Commentary: Higher Ed Spending Myths

Higher spending does not equal more college graduates and more graduates does not equal a better economy

In a presentation for the Institute For Public Policy and Social Research, Michigan State University Professor Charles Ballard argues that more state funding for higher education is a must.

But the main evidence presented does not show his case.

One of Ballard's points is that having a degree is more important than ever, given the decline in manufacturing jobs. Thus, Michigan policymakers should direct more tax money to universities, reversing the decline in direct appropriations in recent years.

One slide of the presentation hammers this point home. In, "This slide is brought to you by the letter 'M'," is this information:

State             College-Attainment Rank 2011         Income Rank 2011

Massachusetts                  1                                                             2

Minnesota                        10                                                           11

Michigan                          35                                                           36

Mississippi                       48                                                           50

While that list fits his narrative nicely, it only does so because it is presented selectively. Other states do not fit this narrative — Alaska and Wyoming have low college-attainment ranks and high incomes, for example.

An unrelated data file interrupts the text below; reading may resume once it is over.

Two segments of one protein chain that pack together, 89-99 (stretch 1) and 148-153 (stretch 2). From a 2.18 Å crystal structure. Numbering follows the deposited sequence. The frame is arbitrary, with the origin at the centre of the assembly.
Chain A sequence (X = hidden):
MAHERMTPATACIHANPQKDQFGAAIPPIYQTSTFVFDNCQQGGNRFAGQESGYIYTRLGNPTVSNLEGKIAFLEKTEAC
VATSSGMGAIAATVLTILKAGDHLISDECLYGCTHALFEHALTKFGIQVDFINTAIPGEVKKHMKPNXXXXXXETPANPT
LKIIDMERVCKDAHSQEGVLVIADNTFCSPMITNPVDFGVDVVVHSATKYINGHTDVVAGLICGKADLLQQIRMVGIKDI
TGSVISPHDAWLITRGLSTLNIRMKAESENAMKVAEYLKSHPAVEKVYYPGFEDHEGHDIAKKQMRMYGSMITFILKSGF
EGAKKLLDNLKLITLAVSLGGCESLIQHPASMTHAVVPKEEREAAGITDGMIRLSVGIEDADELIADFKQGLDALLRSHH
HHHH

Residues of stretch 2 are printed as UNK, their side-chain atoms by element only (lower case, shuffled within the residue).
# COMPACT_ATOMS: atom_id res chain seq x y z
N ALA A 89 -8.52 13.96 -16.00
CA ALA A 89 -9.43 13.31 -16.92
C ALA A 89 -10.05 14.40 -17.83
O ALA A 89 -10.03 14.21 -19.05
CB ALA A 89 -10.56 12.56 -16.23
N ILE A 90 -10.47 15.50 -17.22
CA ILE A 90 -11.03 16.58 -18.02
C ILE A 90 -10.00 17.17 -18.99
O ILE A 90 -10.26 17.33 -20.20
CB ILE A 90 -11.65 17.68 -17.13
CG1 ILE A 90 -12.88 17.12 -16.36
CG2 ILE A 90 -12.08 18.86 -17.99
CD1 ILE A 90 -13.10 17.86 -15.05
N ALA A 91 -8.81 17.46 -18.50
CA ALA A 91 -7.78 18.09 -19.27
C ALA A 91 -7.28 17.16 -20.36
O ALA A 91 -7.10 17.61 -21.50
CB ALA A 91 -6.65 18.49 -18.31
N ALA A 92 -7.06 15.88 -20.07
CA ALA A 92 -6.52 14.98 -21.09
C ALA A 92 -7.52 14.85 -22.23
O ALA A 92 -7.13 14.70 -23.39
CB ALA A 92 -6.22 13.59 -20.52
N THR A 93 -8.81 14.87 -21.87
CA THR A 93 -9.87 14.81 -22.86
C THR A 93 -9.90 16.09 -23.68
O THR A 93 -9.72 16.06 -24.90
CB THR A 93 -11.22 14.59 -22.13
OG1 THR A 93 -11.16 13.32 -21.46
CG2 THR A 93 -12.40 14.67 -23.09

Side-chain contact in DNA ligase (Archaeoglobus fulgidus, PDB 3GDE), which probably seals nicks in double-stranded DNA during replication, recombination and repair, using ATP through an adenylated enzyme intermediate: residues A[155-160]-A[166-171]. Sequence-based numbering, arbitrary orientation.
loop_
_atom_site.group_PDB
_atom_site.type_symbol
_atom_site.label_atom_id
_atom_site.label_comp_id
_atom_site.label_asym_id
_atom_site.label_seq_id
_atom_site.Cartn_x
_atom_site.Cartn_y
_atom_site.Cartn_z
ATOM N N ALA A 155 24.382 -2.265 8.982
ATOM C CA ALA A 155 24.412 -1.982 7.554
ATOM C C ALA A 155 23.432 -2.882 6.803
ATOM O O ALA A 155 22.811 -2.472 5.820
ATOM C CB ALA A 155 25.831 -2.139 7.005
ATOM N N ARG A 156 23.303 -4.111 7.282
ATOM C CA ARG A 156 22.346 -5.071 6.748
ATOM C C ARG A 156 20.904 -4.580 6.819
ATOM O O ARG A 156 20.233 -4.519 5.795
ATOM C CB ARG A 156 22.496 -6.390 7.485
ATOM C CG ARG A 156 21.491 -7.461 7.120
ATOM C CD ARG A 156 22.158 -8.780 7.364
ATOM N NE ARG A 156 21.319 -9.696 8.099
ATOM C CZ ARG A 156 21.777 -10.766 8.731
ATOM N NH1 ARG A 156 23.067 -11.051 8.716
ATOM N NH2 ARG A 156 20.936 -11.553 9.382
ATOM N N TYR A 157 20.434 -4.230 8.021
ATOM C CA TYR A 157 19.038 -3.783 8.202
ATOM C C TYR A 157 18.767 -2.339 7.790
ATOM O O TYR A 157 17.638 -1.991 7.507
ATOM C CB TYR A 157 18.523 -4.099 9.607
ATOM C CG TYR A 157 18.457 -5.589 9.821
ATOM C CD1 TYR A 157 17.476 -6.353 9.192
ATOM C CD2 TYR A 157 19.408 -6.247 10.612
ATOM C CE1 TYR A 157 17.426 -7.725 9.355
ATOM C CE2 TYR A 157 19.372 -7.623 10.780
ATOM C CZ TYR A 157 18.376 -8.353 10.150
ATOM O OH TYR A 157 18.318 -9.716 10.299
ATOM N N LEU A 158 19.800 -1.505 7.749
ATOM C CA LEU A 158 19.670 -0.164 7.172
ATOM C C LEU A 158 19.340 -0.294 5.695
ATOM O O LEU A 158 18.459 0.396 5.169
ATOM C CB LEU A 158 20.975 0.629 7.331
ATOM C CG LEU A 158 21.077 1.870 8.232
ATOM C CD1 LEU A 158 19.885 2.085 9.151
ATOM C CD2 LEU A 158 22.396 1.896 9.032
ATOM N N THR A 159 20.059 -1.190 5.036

But the main problem is that the list above is only a snapshot in time. To show that spending more on appropriations to select universities is worth the cost, the most important things for proponents to show would be:

  1. That higher spending leads to a better graduation rate.
  2. That more college graduates means a better state economy.

Neither of these points is true. Higher spending does not equal more graduates and adding more college graduates does not equal a better economy.

Looking at what those states actually spend on higher education per capita yields this order, according to the State Higher Education Executive Officers: Mississippi ($313), Minnesota ($258), Michigan ($189), and Massachusetts ($173), pretty much the opposite of Ballard's point.

Broadly speaking, having a good education can make people more valuable in an economy. But simply adding college degrees, referred to as "talent mercantilism" by my colleague James Hohman, is not the same thing as adding educated residents.

Consider which is more valuable, a recent college graduate with a psychology degree or someone who recently completed a tradesman program as a welder. Bear in mind that psychology is the second most popular college major and that welders are a high need position.

In an email, Ballard noted, pointing to a separate presentation by former state demographer Ken Darga, that the out-migration of Michigan graduates is a big problem and he emphasizes things he thinks the state can do to attract and keep them here.

But on the issue of spending more on higher education via direct appropriations, the evidence is fairly clear. More spending does not equal more graduates; more graduates does not automatically mean a better economy; and more schooling does not necessarily mean more education. Worse, government involvement in higher education has led to distorted incentives and a poor return.